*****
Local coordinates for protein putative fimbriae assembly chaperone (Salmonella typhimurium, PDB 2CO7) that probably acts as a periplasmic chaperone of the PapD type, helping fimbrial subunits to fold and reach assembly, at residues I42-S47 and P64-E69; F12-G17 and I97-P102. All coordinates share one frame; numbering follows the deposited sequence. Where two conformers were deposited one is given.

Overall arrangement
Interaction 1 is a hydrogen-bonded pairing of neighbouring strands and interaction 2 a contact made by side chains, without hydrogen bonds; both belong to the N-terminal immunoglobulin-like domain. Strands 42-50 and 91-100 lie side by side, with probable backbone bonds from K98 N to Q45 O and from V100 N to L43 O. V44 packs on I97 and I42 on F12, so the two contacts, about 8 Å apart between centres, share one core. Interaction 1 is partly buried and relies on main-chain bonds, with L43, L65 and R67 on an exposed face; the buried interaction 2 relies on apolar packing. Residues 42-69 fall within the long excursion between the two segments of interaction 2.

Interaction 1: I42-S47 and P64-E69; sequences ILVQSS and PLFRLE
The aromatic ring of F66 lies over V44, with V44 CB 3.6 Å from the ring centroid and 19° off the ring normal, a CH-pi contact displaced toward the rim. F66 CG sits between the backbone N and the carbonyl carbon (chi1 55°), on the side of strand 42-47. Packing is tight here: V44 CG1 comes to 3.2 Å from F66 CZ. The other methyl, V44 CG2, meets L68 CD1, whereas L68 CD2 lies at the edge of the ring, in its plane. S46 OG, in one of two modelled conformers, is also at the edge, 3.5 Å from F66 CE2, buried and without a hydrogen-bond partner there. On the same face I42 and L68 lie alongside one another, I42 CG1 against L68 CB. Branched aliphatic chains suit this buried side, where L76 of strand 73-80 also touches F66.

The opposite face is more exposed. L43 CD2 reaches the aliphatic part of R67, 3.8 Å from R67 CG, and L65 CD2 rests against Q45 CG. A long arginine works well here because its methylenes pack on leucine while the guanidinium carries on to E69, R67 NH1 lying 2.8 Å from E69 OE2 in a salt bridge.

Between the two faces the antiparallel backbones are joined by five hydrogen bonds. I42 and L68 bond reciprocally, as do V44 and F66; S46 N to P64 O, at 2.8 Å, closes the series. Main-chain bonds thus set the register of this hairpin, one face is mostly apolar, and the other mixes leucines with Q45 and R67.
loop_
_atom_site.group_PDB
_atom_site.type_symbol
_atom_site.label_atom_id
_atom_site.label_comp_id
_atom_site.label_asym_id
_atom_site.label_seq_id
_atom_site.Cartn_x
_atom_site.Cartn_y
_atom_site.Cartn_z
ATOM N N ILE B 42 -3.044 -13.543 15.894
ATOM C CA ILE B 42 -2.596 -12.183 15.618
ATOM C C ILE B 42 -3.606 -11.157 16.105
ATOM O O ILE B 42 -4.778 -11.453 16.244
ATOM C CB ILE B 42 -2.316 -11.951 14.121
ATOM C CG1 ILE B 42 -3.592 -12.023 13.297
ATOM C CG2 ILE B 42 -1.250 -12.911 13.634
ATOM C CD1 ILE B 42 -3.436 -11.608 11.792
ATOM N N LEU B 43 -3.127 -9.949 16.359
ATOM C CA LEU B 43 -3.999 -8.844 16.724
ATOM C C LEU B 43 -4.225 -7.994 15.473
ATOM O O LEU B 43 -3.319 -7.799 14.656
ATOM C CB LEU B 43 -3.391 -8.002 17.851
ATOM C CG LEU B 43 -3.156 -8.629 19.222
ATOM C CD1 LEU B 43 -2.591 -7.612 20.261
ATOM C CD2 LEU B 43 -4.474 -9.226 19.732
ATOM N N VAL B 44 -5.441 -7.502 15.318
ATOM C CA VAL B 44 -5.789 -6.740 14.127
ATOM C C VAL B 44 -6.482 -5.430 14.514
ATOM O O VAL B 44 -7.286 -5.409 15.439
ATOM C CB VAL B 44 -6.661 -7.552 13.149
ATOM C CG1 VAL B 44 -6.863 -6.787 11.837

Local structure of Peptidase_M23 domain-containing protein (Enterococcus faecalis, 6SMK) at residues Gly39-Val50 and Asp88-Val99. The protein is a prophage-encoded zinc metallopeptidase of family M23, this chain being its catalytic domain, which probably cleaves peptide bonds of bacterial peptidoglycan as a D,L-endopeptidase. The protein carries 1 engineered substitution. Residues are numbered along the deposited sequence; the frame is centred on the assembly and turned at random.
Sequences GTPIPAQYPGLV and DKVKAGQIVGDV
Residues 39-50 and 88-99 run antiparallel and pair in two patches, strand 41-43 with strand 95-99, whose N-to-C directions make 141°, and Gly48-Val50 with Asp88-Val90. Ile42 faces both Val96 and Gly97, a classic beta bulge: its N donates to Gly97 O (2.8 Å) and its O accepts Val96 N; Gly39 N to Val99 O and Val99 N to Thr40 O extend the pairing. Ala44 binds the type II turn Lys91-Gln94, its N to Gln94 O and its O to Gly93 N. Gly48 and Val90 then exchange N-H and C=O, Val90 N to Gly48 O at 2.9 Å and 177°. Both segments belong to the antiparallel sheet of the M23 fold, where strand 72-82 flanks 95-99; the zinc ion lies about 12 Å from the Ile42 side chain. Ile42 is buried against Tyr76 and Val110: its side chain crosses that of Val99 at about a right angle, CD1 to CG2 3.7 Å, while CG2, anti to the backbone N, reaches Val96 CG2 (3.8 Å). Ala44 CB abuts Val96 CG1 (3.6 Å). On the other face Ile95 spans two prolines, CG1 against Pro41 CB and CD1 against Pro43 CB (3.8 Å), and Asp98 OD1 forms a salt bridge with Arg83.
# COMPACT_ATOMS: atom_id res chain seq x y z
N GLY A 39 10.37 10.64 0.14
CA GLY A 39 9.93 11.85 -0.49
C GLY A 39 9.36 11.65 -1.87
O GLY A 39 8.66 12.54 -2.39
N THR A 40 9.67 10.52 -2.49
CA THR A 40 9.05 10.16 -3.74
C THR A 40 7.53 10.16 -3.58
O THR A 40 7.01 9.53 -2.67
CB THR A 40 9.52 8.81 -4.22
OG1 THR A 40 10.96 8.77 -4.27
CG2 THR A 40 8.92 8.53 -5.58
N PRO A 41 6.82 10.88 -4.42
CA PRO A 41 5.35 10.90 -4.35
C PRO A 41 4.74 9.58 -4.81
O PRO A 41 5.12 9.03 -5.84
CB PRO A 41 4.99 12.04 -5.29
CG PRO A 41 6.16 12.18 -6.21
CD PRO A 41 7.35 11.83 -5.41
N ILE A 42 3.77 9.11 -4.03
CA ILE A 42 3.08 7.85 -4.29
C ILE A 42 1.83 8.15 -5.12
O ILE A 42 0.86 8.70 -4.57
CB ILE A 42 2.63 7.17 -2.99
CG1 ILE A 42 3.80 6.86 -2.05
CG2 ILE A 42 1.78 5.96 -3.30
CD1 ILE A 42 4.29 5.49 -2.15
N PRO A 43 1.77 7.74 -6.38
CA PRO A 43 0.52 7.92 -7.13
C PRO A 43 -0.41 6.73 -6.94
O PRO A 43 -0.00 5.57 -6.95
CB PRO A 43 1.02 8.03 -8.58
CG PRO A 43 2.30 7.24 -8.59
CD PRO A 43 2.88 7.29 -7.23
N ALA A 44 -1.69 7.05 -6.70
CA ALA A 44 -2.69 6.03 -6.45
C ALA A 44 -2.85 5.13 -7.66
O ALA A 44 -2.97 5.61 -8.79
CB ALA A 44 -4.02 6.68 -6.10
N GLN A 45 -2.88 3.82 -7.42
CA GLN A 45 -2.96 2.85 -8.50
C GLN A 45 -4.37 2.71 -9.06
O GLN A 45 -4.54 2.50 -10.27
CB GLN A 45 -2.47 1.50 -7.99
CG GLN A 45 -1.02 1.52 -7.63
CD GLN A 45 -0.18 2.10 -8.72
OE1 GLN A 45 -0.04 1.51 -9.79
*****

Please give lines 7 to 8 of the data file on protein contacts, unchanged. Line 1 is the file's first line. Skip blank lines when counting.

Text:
Between the two faces the antiparallel backbones are joined by five hydrogen bonds. I42 and L68 bond reciprocally, as do V44 and F66; S46 N to P64 O, at 2.8 Å, closes the series. Main-chain bonds thus set the register of this hairpin, one face is mostly apolar, and the other mixes leucines with Q45 and R67.
loop_